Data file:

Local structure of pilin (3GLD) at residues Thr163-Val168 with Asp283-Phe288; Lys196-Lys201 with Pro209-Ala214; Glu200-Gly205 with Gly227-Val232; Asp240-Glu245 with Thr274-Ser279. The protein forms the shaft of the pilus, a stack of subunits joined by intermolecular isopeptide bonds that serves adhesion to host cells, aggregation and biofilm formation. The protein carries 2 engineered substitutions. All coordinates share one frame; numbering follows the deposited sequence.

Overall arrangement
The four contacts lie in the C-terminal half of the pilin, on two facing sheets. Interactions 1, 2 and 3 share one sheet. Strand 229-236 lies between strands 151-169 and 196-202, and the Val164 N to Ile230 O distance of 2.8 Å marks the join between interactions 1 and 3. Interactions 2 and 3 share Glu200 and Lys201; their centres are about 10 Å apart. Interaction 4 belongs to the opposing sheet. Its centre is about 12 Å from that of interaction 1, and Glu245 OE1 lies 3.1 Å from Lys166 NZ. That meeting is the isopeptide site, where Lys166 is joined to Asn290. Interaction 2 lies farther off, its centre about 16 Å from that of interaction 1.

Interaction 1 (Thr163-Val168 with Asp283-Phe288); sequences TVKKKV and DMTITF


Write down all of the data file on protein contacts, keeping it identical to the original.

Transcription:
Local structure of pilin (3GLD) at residues Thr163-Val168 with Asp283-Phe288; Lys196-Lys201 with Pro209-Ala214; Glu200-Gly205 with Gly227-Val232; Asp240-Glu245 with Thr274-Ser279. The protein forms the shaft of the pilus, a stack of subunits joined by intermolecular isopeptide bonds that serves adhesion to host cells, aggregation and biofilm formation. The protein carries 2 engineered substitutions. All coordinates share one frame; numbering follows the deposited sequence.

Overall arrangement
The four contacts lie in the C-terminal half of the pilin, on two facing sheets. Interactions 1, 2 and 3 share one sheet. Strand 229-236 lies between strands 151-169 and 196-202, and the Val164 N to Ile230 O distance of 2.8 Å marks the join between interactions 1 and 3. Interactions 2 and 3 share Glu200 and Lys201; their centres are about 10 Å apart. Interaction 4 belongs to the opposing sheet. Its centre is about 12 Å from that of interaction 1, and Glu245 OE1 lies 3.1 Å from Lys166 NZ. That meeting is the isopeptide site, where Lys166 is joined to Asn290. Interaction 2 lies farther off, its centre about 16 Å from that of interaction 1.

Interaction 1 (Thr163-Val168 with Asp283-Phe288); sequences TVKKKV and DMTITF